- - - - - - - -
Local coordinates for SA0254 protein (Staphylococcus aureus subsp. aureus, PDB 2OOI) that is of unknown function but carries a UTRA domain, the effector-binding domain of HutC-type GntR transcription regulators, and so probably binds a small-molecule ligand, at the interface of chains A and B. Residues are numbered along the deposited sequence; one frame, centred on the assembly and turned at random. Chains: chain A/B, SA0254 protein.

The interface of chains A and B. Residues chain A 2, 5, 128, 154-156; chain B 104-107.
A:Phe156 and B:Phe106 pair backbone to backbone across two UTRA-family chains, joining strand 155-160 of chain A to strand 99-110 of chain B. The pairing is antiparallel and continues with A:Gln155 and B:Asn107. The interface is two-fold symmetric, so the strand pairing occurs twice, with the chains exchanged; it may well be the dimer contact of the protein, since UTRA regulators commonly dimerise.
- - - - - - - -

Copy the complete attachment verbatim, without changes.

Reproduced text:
Local coordinates for SA0254 protein (Staphylococcus aureus subsp. aureus, PDB 2OOI) that is of unknown function but carries a UTRA domain, the effector-binding domain of HutC-type GntR transcription regulators, and so probably binds a small-molecule ligand, at the interface of chains A and B. Residues are numbered along the deposited sequence; one frame, centred on the assembly and turned at random. Chains: chain A/B, SA0254 protein.

The interface of chains A and B. Residues chain A 2, 5, 128, 154-156; chain B 104-107.
A:Phe156 and B:Phe106 pair backbone to backbone across two UTRA-family chains, joining strand 155-160 of chain A to strand 99-110 of chain B. The pairing is antiparallel and continues with A:Gln155 and B:Asn107. The interface is two-fold symmetric, so the strand pairing occurs twice, with the chains exchanged; it may well be the dimer contact of the protein, since UTRA regulators commonly dimerise.